The obesity fightback starts today

I wonder sometimes whether some parents need schooling more than their sons and daughters.

Sunday, 2nd April 2017, 12:00 pm
Updated Tuesday, 9th May 2017, 6:26 pm
Peterborough Telegraph's Man behind the mic column by Paul Stainton, BBC Radio Cambridgeshire host -
Peterborough Telegraph's Man behind the mic column by Paul Stainton, BBC Radio Cambridgeshire host -

Don’t worry, I am not about to launch into a holier than thou rant about what a great parent I am, but I would like to think that I am not too lazy or ignorant to care, when it comes to my offspring.

I am constantly rationing phone and tablet use and checking when and what my child has been eating and drinking, before altering her diet accordingly, over the week. It takes time and effort and sometimes it makes me feel like the ‘Fun Police’ but I tell myself that she will thank me for it when she is older.

The same cannot be said of some parents in Gillingham in Kent.

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One frustrated head teacher, Jon Carthy, from Byron Primary School, has revealed some of the awful packed lunches his pupils are sent to school with - including a crisp roll, with two packets of crisps and a cold Happy Meal!

But, before we all point a finger at the mums and dads of Kent, let’s look a little closer to home; over 30% of children in Year 10, in this city, are obese or overweight, so this sort of legal child poisoning must be happening here too.

Surely you don’t need a degree in applied mathematics to realise that four yoghurts and a bag of Smarties is not a balanced diet, or that an all chocolate lunchbox is eventually going to give your youngest type two diabetes.

It is harder for parents these days with the proliferation of fast food, sugary snacks and advertising. Aside from the pop van coming around once a week, to deliver the dandelion and burdock, none of these temptations existed when I was chomping on a beetroot sandwich.

Often mums didn’t go to work and cooked ‘proper’ food more often, and most kids either walked or cycled to school, because cars were few and far between,

You afford to nibble on the odd sugar sandwich (apparently, a popular snack for listeners to the Big Conversation on Radio Cambs) in the 50’s and 60’s because you knew you were going to burn those calories off on your bike.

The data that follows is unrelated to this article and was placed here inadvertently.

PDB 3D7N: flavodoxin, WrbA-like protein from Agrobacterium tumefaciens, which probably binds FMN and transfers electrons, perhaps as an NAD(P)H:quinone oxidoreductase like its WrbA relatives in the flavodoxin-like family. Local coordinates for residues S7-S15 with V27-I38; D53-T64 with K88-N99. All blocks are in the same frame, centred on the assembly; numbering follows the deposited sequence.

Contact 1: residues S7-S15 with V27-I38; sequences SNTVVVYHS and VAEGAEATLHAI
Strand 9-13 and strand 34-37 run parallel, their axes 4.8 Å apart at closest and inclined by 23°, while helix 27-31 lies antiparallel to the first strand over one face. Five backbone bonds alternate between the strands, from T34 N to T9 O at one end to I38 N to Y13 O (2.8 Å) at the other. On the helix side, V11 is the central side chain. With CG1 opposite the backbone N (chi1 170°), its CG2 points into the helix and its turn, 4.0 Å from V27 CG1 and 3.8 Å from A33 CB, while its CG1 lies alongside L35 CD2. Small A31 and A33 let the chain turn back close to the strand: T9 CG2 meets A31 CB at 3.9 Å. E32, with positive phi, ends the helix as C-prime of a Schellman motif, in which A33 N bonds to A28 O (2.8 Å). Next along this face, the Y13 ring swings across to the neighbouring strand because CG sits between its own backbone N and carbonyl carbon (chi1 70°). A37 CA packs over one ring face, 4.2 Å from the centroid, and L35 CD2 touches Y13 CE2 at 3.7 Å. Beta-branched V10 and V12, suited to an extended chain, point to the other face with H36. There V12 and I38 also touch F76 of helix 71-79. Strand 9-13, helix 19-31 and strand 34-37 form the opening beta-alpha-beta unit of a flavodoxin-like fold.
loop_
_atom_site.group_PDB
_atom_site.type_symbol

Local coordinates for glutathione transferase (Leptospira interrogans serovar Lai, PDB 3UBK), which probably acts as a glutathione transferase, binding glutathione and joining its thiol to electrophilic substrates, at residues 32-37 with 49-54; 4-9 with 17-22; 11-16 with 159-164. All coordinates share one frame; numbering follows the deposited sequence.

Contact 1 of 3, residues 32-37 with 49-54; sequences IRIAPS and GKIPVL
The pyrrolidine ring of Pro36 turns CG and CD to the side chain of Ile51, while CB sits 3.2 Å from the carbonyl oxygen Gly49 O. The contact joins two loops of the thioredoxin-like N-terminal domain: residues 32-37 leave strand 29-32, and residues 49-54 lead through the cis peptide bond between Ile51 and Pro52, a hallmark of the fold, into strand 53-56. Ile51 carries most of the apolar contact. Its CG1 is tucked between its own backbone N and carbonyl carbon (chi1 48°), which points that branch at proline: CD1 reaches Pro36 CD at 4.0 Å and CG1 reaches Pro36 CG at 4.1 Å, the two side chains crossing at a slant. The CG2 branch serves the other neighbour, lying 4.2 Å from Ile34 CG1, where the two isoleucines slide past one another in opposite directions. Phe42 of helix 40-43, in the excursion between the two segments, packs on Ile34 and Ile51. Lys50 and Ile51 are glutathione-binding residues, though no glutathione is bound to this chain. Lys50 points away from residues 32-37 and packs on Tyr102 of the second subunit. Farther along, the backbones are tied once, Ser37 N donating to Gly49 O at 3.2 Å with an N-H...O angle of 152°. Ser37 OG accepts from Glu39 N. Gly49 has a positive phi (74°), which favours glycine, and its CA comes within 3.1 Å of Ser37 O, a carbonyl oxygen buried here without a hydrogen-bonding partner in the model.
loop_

These days children are far more sedentary, with an invitation to a sugar shot lurking on every corner, normally in the shape of some huge golden arches or a smiling old man, who looks a bit like grandad.

I can’t believe that any parent wants to abuse their child with food and drink and surely, everybody knows that fruit and veg is better for them than chocolate, crisps and cola – nobody is that thick.

So why do parents keep sticking it in their little ones’ lunch boxes; is it laziness, anything for a quiet life?

Don’t tell me it is cheaper to feed them fast food, because it isn’t. For the price of a cold McDonald’s Happy Meal you could buy a whole bag of potatoes, some apples, carrots, and a couple of tins of tuna; enough food to make three or four healthy meals.

It’s up to parents to take a lead here, put some effort in and use their common sense, we cannot rely on the government, or those that feed this obesity crisis, to keep our children healthy.

I know it’s hard work to constantly berate and cajole your children. I know we all want to play happy families and keep the peace, but some things are worth arguing about.

We should also demand that our schools only serve a balanced diet, and that fast food is replaced by healthy options; we must take a stand or our children will be dead before we are. They have never been so ‘ill” and it’s our fault.

So, let’s ban the burger and bring on the broccoli, chop the chocolate and celebrate the celery, cancel the crisps and cut some carrots. Let the fightback against obesity start today in your house.